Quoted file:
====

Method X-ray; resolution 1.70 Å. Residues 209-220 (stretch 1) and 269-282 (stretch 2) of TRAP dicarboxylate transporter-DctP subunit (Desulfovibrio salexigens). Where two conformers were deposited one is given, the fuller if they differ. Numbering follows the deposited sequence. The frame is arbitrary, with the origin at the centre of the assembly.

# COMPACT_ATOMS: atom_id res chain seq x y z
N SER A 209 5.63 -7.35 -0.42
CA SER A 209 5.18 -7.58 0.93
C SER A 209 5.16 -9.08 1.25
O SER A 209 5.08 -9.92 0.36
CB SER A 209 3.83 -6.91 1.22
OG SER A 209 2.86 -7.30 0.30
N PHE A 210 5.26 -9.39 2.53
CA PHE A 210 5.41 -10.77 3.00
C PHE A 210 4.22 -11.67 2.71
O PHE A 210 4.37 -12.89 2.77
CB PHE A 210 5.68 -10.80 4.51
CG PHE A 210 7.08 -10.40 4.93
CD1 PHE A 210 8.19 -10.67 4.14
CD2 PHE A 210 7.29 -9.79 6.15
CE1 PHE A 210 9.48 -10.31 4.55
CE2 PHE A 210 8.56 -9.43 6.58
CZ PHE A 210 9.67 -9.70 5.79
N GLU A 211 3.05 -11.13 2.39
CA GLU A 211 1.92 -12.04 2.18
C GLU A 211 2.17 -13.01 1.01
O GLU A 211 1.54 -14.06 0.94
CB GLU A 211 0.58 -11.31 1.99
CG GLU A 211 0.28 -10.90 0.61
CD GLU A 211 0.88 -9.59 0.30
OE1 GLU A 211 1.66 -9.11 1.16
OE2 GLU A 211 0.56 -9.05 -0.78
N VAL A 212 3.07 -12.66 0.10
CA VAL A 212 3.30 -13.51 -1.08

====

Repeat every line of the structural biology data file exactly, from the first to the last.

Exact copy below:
Method X-ray; resolution 1.70 Å. Residues 209-220 (stretch 1) and 269-282 (stretch 2) of TRAP dicarboxylate transporter-DctP subunit (Desulfovibrio salexigens). Where two conformers were deposited one is given, the fuller if they differ. Numbering follows the deposited sequence. The frame is arbitrary, with the origin at the centre of the assembly.

# COMPACT_ATOMS: atom_id res chain seq x y z
N SER A 209 5.63 -7.35 -0.42
CA SER A 209 5.18 -7.58 0.93
C SER A 209 5.16 -9.08 1.25
O SER A 209 5.08 -9.92 0.36
CB SER A 209 3.83 -6.91 1.22
OG SER A 209 2.86 -7.30 0.30
N PHE A 210 5.26 -9.39 2.53
CA PHE A 210 5.41 -10.77 3.00
C PHE A 210 4.22 -11.67 2.71
O PHE A 210 4.37 -12.89 2.77
CB PHE A 210 5.68 -10.80 4.51
CG PHE A 210 7.08 -10.40 4.93
CD1 PHE A 210 8.19 -10.67 4.14
CD2 PHE A 210 7.29 -9.79 6.15
CE1 PHE A 210 9.48 -10.31 4.55
CE2 PHE A 210 8.56 -9.43 6.58
CZ PHE A 210 9.67 -9.70 5.79
N GLU A 211 3.05 -11.13 2.39
CA GLU A 211 1.92 -12.04 2.18
C GLU A 211 2.17 -13.01 1.01
O GLU A 211 1.54 -14.06 0.94
CB GLU A 211 0.58 -11.31 1.99
CG GLU A 211 0.28 -10.90 0.61
CD GLU A 211 0.88 -9.59 0.30
OE1 GLU A 211 1.66 -9.11 1.16
OE2 GLU A 211 0.56 -9.05 -0.78
N VAL A 212 3.07 -12.66 0.10
CA VAL A 212 3.30 -13.51 -1.08